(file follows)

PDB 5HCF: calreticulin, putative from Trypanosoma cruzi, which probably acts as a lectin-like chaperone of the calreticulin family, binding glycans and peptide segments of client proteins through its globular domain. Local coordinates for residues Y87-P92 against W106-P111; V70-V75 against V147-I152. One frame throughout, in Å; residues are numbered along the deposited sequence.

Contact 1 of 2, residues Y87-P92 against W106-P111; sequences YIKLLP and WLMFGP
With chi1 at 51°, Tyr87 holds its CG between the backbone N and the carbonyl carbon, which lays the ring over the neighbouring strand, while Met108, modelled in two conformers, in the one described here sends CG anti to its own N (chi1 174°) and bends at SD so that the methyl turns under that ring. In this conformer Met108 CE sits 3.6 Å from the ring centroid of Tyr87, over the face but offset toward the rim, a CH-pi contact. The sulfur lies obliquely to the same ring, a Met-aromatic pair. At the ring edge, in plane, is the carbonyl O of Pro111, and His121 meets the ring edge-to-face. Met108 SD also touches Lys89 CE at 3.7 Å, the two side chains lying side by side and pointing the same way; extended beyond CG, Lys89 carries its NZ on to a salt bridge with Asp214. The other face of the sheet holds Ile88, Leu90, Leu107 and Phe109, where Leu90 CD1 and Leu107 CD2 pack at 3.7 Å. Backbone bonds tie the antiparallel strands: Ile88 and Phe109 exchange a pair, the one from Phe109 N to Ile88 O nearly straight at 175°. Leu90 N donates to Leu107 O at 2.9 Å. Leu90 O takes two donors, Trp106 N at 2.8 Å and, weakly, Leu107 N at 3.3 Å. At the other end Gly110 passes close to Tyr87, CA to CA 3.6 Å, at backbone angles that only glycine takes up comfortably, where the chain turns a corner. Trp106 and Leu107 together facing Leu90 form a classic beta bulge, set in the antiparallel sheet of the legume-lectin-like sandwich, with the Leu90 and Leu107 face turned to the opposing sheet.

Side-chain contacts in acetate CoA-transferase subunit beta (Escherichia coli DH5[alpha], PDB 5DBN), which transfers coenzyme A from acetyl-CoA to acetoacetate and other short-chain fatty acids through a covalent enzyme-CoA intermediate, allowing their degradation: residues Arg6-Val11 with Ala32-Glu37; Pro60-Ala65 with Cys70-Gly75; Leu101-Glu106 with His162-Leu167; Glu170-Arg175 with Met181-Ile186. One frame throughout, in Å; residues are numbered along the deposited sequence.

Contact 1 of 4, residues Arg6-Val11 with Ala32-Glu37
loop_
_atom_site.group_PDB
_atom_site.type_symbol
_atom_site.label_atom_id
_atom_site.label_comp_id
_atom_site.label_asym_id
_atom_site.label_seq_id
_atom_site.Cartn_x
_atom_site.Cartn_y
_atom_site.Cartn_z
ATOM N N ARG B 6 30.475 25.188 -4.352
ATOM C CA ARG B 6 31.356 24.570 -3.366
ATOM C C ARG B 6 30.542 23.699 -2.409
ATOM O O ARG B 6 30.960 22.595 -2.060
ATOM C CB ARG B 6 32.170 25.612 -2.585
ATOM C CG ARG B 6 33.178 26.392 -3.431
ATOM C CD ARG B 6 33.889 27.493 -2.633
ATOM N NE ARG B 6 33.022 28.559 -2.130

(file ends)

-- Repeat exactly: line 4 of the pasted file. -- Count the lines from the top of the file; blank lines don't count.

Side-chain contacts in acetate CoA-transferase subunit beta (Escherichia coli DH5[alpha], PDB 5DBN), which transfers coenzyme A from acetyl-CoA to acetoacetate and other short-chain fatty acids through a covalent enzyme-CoA intermediate, allowing their degradation: residues Arg6-Val11 with Ala32-Glu37; Pro60-Ala65 with Cys70-Gly75; Leu101-Glu106 with His162-Leu167; Glu170-Arg175 with Met181-Ile186. One frame throughout, in Å; residues are numbered along the deposited sequence.